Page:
Corporate-backed groups that are engaged in initiative and referendum campaigns this political season have built up financial war chests that outmatch those of grassroots reform advocates by as much as 24-to-1, a study released on September 28 by Public Citizen finds. On average, the corporate groups outmatched grassroots groups 10-to-1 in the races examined.
The study “Big Business Ballot Bullies: In 2016 State Ballot Initiative Races, Corporate-Backed Groups’ Campaign War Chests Outmatch Their Opposition by an Average of 10-to-1,” determined that total corporate spending in eight races through mid-September was more than $139 million.
As a result, ratepayers are finding it hard to compete against corporate clout, and may find themselves on the losing end – both at the polls and when it is time to pay their utility bills.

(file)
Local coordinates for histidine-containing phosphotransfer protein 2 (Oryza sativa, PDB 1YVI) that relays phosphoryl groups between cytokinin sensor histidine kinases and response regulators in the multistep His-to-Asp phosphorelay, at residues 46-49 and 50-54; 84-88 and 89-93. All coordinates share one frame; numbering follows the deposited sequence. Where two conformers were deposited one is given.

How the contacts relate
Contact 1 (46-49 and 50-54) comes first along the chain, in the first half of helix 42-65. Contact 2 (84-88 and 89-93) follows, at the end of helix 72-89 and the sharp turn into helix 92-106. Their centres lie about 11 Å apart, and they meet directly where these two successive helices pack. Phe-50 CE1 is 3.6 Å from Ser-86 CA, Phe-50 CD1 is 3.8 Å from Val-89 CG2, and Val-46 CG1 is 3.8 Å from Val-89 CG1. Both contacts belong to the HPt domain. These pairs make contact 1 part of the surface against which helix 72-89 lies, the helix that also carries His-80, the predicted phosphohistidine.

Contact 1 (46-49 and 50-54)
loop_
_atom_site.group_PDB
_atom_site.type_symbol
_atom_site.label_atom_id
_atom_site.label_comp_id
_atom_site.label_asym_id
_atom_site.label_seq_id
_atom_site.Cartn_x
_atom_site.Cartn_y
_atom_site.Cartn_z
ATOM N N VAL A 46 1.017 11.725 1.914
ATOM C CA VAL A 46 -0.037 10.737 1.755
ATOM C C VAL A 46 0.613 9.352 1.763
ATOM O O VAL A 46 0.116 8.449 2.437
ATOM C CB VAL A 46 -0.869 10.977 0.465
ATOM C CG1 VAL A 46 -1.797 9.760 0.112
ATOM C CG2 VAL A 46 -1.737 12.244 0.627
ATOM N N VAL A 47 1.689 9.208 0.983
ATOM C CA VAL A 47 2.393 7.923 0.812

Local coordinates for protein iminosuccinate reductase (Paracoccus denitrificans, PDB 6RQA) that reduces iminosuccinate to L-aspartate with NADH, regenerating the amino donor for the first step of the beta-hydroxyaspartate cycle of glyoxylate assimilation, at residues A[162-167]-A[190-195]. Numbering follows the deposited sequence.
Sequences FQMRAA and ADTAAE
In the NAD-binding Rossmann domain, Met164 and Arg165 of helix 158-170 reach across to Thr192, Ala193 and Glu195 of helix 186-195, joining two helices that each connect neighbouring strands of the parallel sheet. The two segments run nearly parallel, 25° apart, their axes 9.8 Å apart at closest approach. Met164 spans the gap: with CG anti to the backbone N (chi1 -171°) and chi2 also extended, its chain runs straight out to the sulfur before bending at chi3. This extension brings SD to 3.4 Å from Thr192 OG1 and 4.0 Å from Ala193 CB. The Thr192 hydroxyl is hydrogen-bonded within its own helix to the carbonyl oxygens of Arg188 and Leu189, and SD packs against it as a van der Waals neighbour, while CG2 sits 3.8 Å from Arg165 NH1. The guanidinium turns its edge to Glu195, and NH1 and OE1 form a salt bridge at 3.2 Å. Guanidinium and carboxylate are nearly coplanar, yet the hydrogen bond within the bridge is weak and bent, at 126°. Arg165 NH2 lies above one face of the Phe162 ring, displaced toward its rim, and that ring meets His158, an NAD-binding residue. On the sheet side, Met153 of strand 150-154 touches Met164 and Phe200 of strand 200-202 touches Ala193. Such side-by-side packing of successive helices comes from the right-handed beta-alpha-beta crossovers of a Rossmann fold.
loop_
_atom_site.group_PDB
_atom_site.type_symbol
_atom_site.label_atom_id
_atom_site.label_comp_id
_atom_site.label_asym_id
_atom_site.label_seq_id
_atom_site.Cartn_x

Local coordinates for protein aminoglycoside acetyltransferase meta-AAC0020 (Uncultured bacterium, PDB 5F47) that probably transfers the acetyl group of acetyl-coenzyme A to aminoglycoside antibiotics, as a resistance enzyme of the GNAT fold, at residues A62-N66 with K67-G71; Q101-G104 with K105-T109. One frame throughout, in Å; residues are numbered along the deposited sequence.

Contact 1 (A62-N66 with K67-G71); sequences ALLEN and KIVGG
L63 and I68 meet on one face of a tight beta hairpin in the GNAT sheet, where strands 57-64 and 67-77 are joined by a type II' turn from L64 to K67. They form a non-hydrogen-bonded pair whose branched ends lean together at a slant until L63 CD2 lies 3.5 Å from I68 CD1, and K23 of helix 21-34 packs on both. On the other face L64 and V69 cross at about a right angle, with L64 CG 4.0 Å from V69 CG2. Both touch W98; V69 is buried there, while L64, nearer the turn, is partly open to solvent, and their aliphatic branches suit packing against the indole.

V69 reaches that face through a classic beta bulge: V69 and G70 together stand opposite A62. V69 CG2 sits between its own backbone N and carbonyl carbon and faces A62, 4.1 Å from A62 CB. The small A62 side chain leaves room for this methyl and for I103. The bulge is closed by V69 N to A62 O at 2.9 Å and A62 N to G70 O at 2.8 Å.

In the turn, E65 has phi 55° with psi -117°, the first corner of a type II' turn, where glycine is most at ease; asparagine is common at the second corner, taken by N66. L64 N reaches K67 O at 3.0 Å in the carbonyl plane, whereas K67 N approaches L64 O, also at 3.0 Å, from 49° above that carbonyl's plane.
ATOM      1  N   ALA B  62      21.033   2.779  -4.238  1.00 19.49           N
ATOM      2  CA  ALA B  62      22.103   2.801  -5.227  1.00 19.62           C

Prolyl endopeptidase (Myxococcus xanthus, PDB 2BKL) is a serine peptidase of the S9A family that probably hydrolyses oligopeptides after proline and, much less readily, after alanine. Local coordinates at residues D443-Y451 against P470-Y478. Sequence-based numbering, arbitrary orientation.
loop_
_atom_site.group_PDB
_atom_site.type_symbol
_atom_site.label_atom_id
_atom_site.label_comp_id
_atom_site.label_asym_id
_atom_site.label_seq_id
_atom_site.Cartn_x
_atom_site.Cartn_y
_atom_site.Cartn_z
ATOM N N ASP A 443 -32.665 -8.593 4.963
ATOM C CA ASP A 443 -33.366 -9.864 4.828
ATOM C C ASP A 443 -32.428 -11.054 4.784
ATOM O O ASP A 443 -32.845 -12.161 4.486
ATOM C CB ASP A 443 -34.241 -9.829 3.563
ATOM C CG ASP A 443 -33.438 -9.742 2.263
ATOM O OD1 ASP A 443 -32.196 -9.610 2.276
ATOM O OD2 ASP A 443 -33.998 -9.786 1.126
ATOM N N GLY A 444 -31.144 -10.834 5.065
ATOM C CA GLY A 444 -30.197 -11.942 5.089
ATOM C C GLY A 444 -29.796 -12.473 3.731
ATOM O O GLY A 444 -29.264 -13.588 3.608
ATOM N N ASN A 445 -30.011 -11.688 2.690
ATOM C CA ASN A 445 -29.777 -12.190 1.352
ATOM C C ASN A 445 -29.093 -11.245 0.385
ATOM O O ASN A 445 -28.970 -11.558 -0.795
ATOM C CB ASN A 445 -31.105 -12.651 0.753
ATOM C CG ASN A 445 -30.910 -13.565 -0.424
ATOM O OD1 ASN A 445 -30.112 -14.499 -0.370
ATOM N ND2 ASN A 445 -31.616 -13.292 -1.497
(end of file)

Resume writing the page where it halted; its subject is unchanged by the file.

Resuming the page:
According to the research by Public Citizen – which bills itself as “the people’s voice in the nation’s capital” – the top spenders include Anandarko Petroleum Corporation, which contributed $6.55 million toward defeating a Colorado initiative that would have required a set distance between oil and gas development and occupied structures. Opponents of the measure raised 24 times more than proponents; the measure ultimately did not qualify for the ballot.
In Florida, supporters of an initiative to expand access to rooftop solar are competing with a utility-backed decoy solar initiative. The utilities’ initiative qualified for the ballot, derailing the original solar initiative in the process. The group supporting the utility-backed solar initiative (Amendment 1 on the ballot), which would make it easier for energy utilities to restrict and raise costs for rooftop solar, has a 10-to-1 financial advantage. Duke Energy, which contributed $5.7 million to the fight, is a top spender.
“Grassroots ballot initiative campaigns that challenge corporate interests are facing uphill battles against corporate campaign war chests,” said Rick Claypool, a Public Citizen research director and author of the report. “The sheer magnitude of corporate money in these races undermines the power of ballot initiatives and referenda to make policy that prioritizes the public interest over private profits.”